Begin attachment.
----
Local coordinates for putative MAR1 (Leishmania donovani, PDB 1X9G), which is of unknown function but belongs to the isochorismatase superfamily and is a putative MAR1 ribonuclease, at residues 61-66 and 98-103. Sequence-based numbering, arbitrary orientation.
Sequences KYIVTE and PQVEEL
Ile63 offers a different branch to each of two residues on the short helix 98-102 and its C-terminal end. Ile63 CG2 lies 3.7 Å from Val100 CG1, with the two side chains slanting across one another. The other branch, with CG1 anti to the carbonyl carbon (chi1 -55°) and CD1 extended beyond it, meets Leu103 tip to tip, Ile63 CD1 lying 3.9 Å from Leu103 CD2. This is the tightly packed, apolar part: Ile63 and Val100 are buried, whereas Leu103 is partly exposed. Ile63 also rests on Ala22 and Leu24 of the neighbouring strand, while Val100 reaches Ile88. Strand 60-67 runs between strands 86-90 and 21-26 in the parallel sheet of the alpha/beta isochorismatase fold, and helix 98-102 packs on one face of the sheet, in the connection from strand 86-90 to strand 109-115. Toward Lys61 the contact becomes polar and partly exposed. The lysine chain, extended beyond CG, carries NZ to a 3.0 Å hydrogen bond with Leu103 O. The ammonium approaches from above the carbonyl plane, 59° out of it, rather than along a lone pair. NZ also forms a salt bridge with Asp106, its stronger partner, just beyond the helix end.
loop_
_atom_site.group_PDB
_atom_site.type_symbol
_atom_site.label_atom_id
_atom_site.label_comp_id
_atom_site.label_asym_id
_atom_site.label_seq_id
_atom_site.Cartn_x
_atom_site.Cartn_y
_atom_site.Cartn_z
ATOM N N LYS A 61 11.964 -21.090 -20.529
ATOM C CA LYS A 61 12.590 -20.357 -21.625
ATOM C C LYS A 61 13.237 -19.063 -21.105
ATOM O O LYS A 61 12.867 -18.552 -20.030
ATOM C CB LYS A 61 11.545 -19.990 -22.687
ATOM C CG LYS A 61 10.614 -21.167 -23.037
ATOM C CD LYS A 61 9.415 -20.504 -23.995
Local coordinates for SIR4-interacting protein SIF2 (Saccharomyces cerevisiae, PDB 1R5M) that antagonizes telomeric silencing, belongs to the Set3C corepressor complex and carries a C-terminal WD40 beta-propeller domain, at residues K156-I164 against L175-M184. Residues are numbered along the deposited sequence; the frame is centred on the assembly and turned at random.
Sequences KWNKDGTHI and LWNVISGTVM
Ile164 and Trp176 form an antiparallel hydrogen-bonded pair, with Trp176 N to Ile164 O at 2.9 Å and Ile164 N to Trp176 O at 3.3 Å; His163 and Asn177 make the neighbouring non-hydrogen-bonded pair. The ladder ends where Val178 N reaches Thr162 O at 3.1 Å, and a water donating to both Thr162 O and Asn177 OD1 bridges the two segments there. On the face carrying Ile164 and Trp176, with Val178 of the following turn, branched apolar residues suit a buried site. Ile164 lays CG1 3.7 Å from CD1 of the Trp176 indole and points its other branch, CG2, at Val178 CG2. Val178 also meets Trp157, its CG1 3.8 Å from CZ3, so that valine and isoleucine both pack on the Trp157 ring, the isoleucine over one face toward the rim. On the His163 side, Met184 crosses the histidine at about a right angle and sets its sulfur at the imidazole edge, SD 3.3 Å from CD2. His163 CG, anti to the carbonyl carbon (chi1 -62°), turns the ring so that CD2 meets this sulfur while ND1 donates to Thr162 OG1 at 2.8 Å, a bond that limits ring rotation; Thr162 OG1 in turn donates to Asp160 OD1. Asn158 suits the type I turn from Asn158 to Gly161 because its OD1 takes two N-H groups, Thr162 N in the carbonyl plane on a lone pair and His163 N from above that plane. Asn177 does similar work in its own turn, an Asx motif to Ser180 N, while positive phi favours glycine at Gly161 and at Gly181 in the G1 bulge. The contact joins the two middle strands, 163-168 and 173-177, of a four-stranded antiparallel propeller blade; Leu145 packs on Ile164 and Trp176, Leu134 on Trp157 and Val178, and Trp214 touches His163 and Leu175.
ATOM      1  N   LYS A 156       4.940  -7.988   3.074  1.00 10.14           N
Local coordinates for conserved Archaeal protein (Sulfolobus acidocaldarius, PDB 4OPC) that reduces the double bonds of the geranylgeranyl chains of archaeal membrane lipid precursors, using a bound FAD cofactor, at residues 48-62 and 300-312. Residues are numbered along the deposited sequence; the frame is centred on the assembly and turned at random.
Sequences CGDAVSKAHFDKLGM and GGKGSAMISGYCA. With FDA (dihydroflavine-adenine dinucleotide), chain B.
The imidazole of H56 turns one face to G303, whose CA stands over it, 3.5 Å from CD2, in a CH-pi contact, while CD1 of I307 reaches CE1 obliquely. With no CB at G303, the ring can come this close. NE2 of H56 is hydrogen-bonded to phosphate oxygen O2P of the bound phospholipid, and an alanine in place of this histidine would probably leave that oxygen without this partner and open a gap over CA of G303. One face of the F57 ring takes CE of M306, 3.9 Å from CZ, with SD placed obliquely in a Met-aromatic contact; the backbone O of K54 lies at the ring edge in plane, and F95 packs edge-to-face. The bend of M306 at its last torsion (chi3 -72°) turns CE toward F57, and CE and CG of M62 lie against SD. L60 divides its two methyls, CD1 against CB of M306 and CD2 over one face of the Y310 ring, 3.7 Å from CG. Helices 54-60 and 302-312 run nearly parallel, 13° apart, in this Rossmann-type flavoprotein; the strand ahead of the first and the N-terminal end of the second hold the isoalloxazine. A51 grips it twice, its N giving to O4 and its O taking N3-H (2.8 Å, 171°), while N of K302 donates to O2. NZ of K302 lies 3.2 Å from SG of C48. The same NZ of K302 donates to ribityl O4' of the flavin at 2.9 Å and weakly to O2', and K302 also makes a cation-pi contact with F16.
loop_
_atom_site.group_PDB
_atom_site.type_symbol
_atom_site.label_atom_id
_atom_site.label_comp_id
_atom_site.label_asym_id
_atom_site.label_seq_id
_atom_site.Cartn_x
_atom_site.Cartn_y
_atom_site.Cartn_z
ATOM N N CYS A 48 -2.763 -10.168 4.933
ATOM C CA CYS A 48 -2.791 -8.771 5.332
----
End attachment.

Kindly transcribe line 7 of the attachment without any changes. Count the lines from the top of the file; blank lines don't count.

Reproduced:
_atom_site.label_atom_id